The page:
From 1950 to 1972, as a college, Marymount offered only the associate degree. In 1973, it became a senior college offering the bachelor’s degree in more than 20 fields. In 1979, graduate programs leading to the master’s degree were added. Marymount’s first male students were admitted in 1972 in the Nursing program. In 1979, coeducational graduate programs in a number of fields were added. In 1986, the institution responded to its changing student profile by becoming coeducational at all levels and changing its name to Marymount University. In 2005, Marymount was approved by the Southern Association of Colleges and Schools to offer its first doctoral degree, the clinical Doctor of Physical Therapy.

The University responded to its dramatic enrollment growth by acquiring new buildings near the Main Campus and increasing accessibility through a shuttle service. The Ballston Center, established in 1992, houses classrooms, offices, computer laboratories, and support services. Marymount University also reaches out to the northern Virginia region through its Reston Center and off-campus offerings at corporate and government sites, medical centers, and public schools.

An independent institution related to the Roman Catholic Church, Marymount University is governed by a Board of Trustees that includes corporate and professional executives, members of the Religious of the Sacred Heart of Mary, and Marymount University alumni.

Location and Transportation

Marymount is located in Arlington, Virginia, a prosperous urban community adjacent to Washington, DC. The public Metrorail system connects the University with the entire metropolitan Washington area. The University also maintains a shuttle bus service, offering free transportation connecting the Main Campus, Ballston Center, Ballston-MU Metro station and designated off-campus parking facilities. Students have easy access to national landmarks, cultural sites, restaurants, and shopping. Ronald Reagan Washington National Airport and Dulles International Airport are near the University, as are Interstates 66, 95, 395, and 495.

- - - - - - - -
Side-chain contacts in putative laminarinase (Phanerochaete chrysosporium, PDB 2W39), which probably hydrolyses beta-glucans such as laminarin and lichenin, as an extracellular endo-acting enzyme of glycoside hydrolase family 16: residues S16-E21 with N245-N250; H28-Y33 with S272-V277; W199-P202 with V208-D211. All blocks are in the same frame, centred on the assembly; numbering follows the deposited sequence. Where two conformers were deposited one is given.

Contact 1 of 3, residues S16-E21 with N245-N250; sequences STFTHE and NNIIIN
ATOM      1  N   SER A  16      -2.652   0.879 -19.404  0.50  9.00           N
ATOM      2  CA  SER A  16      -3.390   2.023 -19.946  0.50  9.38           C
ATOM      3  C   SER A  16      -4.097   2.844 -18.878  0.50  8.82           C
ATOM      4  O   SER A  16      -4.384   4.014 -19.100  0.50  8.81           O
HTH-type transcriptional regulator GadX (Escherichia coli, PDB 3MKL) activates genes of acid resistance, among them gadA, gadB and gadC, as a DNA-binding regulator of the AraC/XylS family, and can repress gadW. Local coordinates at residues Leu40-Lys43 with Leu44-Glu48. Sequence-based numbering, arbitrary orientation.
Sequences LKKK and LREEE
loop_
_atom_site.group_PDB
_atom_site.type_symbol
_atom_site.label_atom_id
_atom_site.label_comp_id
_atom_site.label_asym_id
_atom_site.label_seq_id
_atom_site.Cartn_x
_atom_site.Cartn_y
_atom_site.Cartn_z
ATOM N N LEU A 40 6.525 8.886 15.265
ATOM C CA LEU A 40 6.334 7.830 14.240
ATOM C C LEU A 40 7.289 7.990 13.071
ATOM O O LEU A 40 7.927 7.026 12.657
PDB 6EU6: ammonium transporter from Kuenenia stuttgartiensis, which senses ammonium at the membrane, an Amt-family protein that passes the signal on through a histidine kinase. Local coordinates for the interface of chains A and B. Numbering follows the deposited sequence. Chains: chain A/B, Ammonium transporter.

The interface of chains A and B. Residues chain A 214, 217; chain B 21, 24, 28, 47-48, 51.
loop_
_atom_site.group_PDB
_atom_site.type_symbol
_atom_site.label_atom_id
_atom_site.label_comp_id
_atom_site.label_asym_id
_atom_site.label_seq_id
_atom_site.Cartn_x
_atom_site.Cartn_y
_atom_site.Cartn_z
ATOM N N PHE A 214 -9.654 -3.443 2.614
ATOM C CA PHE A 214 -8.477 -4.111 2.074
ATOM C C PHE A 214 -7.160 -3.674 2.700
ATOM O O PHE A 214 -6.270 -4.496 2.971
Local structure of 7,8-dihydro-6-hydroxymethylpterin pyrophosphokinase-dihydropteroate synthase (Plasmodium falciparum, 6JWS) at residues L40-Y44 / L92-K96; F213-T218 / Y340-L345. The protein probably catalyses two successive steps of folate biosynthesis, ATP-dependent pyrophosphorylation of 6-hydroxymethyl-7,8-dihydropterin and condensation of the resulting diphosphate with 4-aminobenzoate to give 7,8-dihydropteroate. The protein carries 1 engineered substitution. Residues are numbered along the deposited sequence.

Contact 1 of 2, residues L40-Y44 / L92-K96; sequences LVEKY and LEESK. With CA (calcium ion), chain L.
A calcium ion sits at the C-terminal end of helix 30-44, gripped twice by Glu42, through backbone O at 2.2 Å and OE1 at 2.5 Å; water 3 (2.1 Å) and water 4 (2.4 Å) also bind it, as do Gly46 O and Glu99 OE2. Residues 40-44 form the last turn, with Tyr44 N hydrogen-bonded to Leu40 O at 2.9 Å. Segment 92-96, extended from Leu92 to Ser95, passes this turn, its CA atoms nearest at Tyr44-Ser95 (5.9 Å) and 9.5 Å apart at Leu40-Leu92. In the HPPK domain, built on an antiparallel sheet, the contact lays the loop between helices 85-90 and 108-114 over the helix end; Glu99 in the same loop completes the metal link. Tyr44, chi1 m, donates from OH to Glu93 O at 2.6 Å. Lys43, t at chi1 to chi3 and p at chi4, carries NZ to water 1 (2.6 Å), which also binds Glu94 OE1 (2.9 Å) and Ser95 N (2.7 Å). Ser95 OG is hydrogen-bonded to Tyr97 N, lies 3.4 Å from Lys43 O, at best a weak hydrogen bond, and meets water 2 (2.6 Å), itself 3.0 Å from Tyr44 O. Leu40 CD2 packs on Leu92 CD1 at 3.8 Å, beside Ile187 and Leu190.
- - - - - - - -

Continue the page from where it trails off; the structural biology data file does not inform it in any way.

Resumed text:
A Commitment to Ethics

The Center for Ethical Concerns

One of the hallmarks of Marymount University is its commitment to providing a values-based education. Marymount’s Center for Ethical Concerns was founded in 1993 to provide a forum for the exchange of ideas about ethical issues and to recognize leaders who advance a strong values-based culture. Through lectures, seminars, conferences, workshops, and symposia, the Center offers students, faculty, and the public opportunities to examine ethical concerns facing society.

A faculty committee works with the Center’s director to develop programs that are responsive to the needs of the academic community. Using an interdisciplinary approach, the Center assists faculty in developing effective ways to teach ethical concepts in the classroom. The Center also brings together students and faculty from the University’s various disciplines to increase awareness of ethical problems and develop effective techniques to confront these issues.

Marymount Ethics Award

Marymount University presents an Ethics Award to recognize individuals who have taken an outstanding leadership role in promoting and developing ethical standards and behavior. The Marymount University Ethics Award honors leaders who, by commitment, effort, and example, advance a strong values-based culture in their field of endeavor.

Speakers Series

The Distinguished Visiting Professor Colloquium Series